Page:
Submission Type: Individual

Assessment Method: Analytical Essay

Artefact: Written report


LO3, LO4 

GA2, GA5, GA7

Representative texts and references

Browaeys, M & Price, R 2015, Understanding cross cultural management, 3rd edn, Prentice Hall, England.  

Cavusgil ST, Knight G, Riesenberger JR, Rammal HG & Rose EL 2015, International business: the new realities, 2nd edn, Pearson Australia, Melbourne.  

Daniels, J.D., Radebaugh, L.H., & Sullivan, D 2015, International business: environments and operations, Global Edition 15th Edn. England: Pearson Education Ltd 

Hill, C, & Hult, G 2015, Global business today, 9th edn, Mc-Graw Hill Education.  

Verbeke, A., Roberts, R. E., Delaney, D., Zámborský, P., Enderwick, P., & Nagar, S. (2019). Contemporary International Business in the Asia-Pacific Region. Cambridge University Press. 


Andrews, Tim G et al., 2019. Corruption in Asia Pacific business organizations: insights on causes, conditions, consequences and treatment. Asia Pacific business review, 25(4), pp.459–469.

Antràs, Pol, de Gortari, Alonso & Itskhoki, Oleg, 2017. Globalization, inequality and welfare. Journal of international economics, 108, pp.387–412.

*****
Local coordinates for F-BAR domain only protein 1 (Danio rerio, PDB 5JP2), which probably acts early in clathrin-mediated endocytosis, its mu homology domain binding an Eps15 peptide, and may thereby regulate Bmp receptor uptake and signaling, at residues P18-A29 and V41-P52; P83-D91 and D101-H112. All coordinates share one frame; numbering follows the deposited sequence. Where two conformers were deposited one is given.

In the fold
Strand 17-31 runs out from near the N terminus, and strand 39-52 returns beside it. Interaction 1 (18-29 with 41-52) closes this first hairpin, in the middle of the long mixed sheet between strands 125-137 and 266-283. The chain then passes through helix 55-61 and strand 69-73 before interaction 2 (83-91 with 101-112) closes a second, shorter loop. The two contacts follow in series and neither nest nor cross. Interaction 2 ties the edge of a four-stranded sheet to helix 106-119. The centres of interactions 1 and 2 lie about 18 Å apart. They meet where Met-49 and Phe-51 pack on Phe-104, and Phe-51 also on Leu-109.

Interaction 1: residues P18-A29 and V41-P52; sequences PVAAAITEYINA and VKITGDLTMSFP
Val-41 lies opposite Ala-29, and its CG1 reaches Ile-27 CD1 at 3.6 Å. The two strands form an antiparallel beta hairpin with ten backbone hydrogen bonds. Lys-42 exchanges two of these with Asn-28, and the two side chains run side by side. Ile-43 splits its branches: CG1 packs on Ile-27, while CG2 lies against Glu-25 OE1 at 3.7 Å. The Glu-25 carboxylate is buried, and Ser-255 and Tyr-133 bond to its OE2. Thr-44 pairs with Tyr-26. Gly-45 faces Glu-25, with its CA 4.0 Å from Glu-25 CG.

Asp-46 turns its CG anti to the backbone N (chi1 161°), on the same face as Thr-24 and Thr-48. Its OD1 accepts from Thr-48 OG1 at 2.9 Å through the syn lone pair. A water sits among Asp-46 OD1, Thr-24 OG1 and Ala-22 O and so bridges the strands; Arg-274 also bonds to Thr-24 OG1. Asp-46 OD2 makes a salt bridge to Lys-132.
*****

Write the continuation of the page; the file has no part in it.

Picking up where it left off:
Berger, Ron et al., 2020. Doing business in India: The role of jaan-pehchaan. Industrial marketing management, 89, pp.326–339.

He, Canfei et al., 2019. Entrepreneurship in China. Small business economics, 52(3), pp.563–572.

Jackson, Terence. (2020). Cross cultural management scholarship and the coronavirus crisis. International Journal of Cross Cultural Management : CCM, 20(2), 119–124.

Levy, David L, 2021. COVID‐19 and Global Governance. Journal of management studies, 58(2), pp.562–566.

Orij, René P et al., 2021. Is CSR the new competitive environment for CEOs? The association between CEO turnover, corporate social responsibility and board gender diversity: Asian evidence. Corporate social-responsibility and environmental management, 28(2), pp.731–747.

Satow, Takao & Wang, Zhong-Ming, 1994. Cultural and Organizational Factors in Human Resource Management in China and Japan: A Cross-cultural Socio-economic Perspective. Journal of managerial psychology, 9(4), pp.3–11.

Szkudlarek, Betina et al., 2020. Communication and culture in international business – Moving the field forward. Journal of world business : JWB, 55(6), p.101126.

Wen, Wen, Ke, Yun & Liu, Xuejiao, 2021. Customer concentration and corporate social responsibility performance: Evidence from China. Emerging markets review, 46, p.100755.